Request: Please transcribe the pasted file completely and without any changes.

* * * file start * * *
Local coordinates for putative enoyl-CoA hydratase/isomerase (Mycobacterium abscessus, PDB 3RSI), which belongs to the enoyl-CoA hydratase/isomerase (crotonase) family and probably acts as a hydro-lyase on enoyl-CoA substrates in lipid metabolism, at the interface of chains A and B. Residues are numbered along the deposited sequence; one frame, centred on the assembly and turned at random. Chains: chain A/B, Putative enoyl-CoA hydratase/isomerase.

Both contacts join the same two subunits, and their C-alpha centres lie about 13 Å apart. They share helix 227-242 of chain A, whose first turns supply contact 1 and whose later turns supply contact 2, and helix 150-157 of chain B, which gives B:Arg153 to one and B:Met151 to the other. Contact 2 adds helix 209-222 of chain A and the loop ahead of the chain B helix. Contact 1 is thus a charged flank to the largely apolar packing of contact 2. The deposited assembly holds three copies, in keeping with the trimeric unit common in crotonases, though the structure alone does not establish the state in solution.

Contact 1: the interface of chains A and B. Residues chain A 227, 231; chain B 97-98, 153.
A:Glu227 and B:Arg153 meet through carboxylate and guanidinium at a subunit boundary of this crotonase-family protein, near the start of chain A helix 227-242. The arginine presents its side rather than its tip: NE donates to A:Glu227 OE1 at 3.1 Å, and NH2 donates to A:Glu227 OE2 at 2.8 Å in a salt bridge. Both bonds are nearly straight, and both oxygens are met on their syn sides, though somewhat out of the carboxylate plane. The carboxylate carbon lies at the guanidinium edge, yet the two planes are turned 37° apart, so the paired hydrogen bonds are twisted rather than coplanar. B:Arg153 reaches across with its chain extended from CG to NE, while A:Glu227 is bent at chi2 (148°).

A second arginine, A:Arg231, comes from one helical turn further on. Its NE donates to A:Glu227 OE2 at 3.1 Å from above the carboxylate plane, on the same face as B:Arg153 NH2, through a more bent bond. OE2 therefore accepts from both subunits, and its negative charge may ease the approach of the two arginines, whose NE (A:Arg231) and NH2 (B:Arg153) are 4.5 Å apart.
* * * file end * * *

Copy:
Local coordinates for putative enoyl-CoA hydratase/isomerase (Mycobacterium abscessus, PDB 3RSI), which belongs to the enoyl-CoA hydratase/isomerase (crotonase) family and probably acts as a hydro-lyase on enoyl-CoA substrates in lipid metabolism, at the interface of chains A and B. Residues are numbered along the deposited sequence; one frame, centred on the assembly and turned at random. Chains: chain A/B, Putative enoyl-CoA hydratase/isomerase.

Both contacts join the same two subunits, and their C-alpha centres lie about 13 Å apart. They share helix 227-242 of chain A, whose first turns supply contact 1 and whose later turns supply contact 2, and helix 150-157 of chain B, which gives B:Arg153 to one and B:Met151 to the other. Contact 2 adds helix 209-222 of chain A and the loop ahead of the chain B helix. Contact 1 is thus a charged flank to the largely apolar packing of contact 2. The deposited assembly holds three copies, in keeping with the trimeric unit common in crotonases, though the structure alone does not establish the state in solution.

Contact 1: the interface of chains A and B. Residues chain A 227, 231; chain B 97-98, 153.
A:Glu227 and B:Arg153 meet through carboxylate and guanidinium at a subunit boundary of this crotonase-family protein, near the start of chain A helix 227-242. The arginine presents its side rather than its tip: NE donates to A:Glu227 OE1 at 3.1 Å, and NH2 donates to A:Glu227 OE2 at 2.8 Å in a salt bridge. Both bonds are nearly straight, and both oxygens are met on their syn sides, though somewhat out of the carboxylate plane. The carboxylate carbon lies at the guanidinium edge, yet the two planes are turned 37° apart, so the paired hydrogen bonds are twisted rather than coplanar. B:Arg153 reaches across with its chain extended from CG to NE, while A:Glu227 is bent at chi2 (148°).

A second arginine, A:Arg231, comes from one helical turn further on. Its NE donates to A:Glu227 OE2 at 3.1 Å from above the carboxylate plane, on the same face as B:Arg153 NH2, through a more bent bond. OE2 therefore accepts from both subunits, and its negative charge may ease the approach of the two arginines, whose NE (A:Arg231) and NH2 (B:Arg153) are 4.5 Å apart.